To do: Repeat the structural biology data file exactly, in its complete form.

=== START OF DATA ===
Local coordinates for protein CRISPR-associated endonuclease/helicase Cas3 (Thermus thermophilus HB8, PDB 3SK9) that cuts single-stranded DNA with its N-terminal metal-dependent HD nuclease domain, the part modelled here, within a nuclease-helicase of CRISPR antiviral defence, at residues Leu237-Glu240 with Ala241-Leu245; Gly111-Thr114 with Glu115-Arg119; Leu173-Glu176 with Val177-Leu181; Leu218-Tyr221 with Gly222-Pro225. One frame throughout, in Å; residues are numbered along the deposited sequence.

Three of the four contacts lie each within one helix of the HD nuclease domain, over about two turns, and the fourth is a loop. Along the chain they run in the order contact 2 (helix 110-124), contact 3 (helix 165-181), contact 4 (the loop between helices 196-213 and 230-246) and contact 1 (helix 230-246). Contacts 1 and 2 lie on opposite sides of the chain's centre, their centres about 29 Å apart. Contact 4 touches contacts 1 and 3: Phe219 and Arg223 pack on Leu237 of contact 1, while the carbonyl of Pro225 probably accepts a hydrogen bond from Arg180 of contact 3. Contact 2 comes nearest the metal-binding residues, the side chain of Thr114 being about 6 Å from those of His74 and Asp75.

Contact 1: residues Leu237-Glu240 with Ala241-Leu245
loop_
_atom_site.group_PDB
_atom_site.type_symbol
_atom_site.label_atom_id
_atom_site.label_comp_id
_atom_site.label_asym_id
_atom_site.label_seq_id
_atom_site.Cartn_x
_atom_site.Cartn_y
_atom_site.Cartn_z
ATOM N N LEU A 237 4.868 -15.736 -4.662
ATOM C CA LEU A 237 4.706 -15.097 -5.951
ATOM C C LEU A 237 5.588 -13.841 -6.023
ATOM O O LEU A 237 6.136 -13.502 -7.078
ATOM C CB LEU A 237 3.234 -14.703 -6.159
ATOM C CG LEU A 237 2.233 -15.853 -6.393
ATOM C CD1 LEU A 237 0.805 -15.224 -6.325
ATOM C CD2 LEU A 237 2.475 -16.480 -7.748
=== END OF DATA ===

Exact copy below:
Local coordinates for protein CRISPR-associated endonuclease/helicase Cas3 (Thermus thermophilus HB8, PDB 3SK9) that cuts single-stranded DNA with its N-terminal metal-dependent HD nuclease domain, the part modelled here, within a nuclease-helicase of CRISPR antiviral defence, at residues Leu237-Glu240 with Ala241-Leu245; Gly111-Thr114 with Glu115-Arg119; Leu173-Glu176 with Val177-Leu181; Leu218-Tyr221 with Gly222-Pro225. One frame throughout, in Å; residues are numbered along the deposited sequence.

Three of the four contacts lie each within one helix of the HD nuclease domain, over about two turns, and the fourth is a loop. Along the chain they run in the order contact 2 (helix 110-124), contact 3 (helix 165-181), contact 4 (the loop between helices 196-213 and 230-246) and contact 1 (helix 230-246). Contacts 1 and 2 lie on opposite sides of the chain's centre, their centres about 29 Å apart. Contact 4 touches contacts 1 and 3: Phe219 and Arg223 pack on Leu237 of contact 1, while the carbonyl of Pro225 probably accepts a hydrogen bond from Arg180 of contact 3. Contact 2 comes nearest the metal-binding residues, the side chain of Thr114 being about 6 Å from those of His74 and Asp75.

Contact 1: residues Leu237-Glu240 with Ala241-Leu245
loop_
_atom_site.group_PDB
_atom_site.type_symbol
_atom_site.label_atom_id
_atom_site.label_comp_id
_atom_site.label_asym_id
_atom_site.label_seq_id
_atom_site.Cartn_x
_atom_site.Cartn_y
_atom_site.Cartn_z
ATOM N N LEU A 237 4.868 -15.736 -4.662
ATOM C CA LEU A 237 4.706 -15.097 -5.951
ATOM C C LEU A 237 5.588 -13.841 -6.023
ATOM O O LEU A 237 6.136 -13.502 -7.078
ATOM C CB LEU A 237 3.234 -14.703 -6.159
ATOM C CG LEU A 237 2.233 -15.853 -6.393
ATOM C CD1 LEU A 237 0.805 -15.224 -6.325
ATOM C CD2 LEU A 237 2.475 -16.480 -7.748